Many private bakeries are forced to close, while others rely on government assistance. You don’t have to look far for examples. In early October this year, the Cologne bakery “Schlechtrimen” closed. Its owner Engelbert Schlechtrimen announced this on his Facebook page.: “These days Schlechtrimen turns 90 years old, 30 of them under my leadership. Unfortunately, this was the last anniversary.” Schlechtrimen calls the reason for closing the business crises: first – because of the pandemic, now – because of the war in Ukraine. Since the beginning of the year, the baker had to pay 45% more for raw materials than in the same period last year. In addition, there will be a 14% increase in personnel costs, which will increase in October. Added to these problems is the reluctance of customers to buy bread at high prices – they prefer to buy cheaper products in supermarkets.
Is the future of the industry at risk?
Experts agree that private bakeries with a long tradition will close if the current elderly owners, for one reason or another, cannot pass the business on to their children or grandchildren. It is easier for many to close a business than to end up in a debt hole in old age.
Younger entrepreneurs are not losing hope that they will be able to survive the current crisis. In times of crisis, many are forced to reduce their range of products – such as 47-year-old baker from Berlin Tobias Exner (Tobias Exner). He confirms that some businesses are under severe financial pressure. “All bakers have existential fears,” says the third-generation bakery manager and owner of several stores in Berlin and Brandenburg.
Reducing the range to reduce costs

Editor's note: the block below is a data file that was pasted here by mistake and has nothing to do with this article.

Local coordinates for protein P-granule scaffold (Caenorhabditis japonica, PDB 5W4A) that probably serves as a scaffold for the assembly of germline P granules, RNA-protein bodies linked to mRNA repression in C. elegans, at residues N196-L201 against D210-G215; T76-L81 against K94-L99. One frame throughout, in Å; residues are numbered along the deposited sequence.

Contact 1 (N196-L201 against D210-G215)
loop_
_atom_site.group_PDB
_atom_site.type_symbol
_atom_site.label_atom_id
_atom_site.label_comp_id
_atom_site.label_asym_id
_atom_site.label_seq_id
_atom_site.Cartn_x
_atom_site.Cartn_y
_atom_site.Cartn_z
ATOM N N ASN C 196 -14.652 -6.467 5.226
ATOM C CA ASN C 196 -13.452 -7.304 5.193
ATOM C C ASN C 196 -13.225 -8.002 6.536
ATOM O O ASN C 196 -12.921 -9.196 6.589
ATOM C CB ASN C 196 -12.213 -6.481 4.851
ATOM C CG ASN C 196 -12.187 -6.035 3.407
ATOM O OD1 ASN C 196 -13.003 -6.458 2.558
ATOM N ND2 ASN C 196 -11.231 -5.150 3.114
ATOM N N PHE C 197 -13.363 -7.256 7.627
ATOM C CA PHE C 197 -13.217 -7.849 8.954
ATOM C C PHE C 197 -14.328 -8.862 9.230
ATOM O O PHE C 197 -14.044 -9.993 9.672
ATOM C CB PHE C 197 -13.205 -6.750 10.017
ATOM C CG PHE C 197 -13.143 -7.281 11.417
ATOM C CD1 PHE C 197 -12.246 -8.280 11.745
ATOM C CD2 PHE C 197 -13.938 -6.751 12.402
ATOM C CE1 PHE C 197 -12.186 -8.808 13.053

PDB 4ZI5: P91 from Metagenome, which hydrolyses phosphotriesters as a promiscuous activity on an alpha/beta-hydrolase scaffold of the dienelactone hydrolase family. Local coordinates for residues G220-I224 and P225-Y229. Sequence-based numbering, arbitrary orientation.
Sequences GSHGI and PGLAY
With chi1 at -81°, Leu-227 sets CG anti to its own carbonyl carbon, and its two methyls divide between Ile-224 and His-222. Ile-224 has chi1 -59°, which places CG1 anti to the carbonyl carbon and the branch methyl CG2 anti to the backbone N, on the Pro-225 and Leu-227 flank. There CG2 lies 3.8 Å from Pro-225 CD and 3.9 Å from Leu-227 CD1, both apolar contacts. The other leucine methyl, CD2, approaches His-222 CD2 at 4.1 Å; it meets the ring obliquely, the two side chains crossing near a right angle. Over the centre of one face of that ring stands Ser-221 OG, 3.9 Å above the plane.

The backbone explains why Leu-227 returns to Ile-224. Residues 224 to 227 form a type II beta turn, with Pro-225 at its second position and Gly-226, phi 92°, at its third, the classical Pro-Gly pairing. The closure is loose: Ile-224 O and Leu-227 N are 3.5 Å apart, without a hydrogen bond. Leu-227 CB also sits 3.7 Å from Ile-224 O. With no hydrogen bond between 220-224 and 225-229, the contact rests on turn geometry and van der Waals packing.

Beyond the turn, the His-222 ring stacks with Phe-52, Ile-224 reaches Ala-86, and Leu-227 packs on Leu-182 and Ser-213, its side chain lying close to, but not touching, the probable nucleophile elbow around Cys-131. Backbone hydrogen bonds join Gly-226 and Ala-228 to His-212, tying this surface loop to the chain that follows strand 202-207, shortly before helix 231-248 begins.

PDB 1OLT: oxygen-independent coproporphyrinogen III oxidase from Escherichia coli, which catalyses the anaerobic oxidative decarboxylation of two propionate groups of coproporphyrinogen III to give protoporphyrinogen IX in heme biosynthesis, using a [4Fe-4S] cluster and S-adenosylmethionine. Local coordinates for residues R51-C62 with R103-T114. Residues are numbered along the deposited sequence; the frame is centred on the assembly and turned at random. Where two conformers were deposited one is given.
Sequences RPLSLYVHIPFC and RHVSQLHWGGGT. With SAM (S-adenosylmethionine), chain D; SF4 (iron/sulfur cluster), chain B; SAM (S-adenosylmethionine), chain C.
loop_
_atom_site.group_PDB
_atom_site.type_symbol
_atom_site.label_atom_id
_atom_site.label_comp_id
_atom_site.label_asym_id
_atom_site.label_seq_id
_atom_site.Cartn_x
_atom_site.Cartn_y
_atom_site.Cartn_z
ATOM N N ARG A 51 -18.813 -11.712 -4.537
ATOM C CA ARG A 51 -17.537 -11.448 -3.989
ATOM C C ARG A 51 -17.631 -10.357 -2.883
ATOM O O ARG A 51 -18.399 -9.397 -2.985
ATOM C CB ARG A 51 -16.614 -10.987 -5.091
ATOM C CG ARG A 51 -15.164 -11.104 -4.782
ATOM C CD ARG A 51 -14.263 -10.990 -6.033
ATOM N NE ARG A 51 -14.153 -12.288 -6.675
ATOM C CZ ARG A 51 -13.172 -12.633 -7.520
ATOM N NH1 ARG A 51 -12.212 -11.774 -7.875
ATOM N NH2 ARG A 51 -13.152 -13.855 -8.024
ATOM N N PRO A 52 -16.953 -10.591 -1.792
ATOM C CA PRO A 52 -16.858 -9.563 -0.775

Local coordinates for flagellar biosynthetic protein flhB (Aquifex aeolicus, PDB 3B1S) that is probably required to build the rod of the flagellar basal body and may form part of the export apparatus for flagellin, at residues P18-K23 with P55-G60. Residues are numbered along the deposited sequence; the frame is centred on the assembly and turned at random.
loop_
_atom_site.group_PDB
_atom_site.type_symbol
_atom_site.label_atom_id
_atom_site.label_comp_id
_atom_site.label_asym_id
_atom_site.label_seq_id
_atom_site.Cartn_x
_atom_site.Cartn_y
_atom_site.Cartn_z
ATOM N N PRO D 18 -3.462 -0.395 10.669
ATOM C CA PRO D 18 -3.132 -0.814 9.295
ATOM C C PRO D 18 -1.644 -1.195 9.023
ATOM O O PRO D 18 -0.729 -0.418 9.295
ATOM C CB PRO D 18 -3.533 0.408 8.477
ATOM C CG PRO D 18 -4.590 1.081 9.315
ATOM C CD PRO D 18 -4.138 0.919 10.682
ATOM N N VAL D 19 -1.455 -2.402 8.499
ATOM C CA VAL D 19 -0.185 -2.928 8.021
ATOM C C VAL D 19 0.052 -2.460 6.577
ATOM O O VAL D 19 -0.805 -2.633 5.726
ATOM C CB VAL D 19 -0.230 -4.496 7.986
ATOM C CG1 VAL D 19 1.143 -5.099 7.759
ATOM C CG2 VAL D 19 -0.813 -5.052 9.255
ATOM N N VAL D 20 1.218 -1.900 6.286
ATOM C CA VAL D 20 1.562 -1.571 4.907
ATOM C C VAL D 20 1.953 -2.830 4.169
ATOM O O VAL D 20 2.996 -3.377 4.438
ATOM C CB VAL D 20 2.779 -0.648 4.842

Young entrepreneur Max Kugel from Bonn offers customers only bread, but – ten varieties. “Where there is only bread” (“Da wo’s nur Brot gibt”) – the slogan of his company, which is visible on each of the packaging bags. Ten varieties every day (no preservatives or baking mixes), no buns, no cakes, no croissants. The 32-year-old baker is considered a small business owner with eight permanent and five temporary employees. His business model is to focus on what matters most: bread.
“For those who do not adapt to the new conditions, it will be difficult,” emphasizes Max Kugel in an interview with DW. “Small village bakeries, for example, bake caraway bread, say, for the conditional Ms. Müller, and then put a few more seeds into the dough for Schmidt. This is extra work and costs that can and should be avoided, saving money and electricity.” His team in times of crisis successfully works under the motto “better less, but better.”
Is it possible to do without the help of the state?
The bakery industry in Germany has about 10 thousand enterprises, many of which are an extensive network of branches. A German family consumes an average of 56 kg of bread and pastries per year.
Everything would be fine, but production costs in the industry have increased this year by an average of 30 percent compared to pre-war times. Berlin-based baker Exner believes that rising energy and raw material prices have reached their maximum limit. 70 percent of bakeries run on gas, the price of which has already risen eightfold in some cases. And some bakeries have already used up their reserves during recent lockdowns. They can only hope for the help of the state.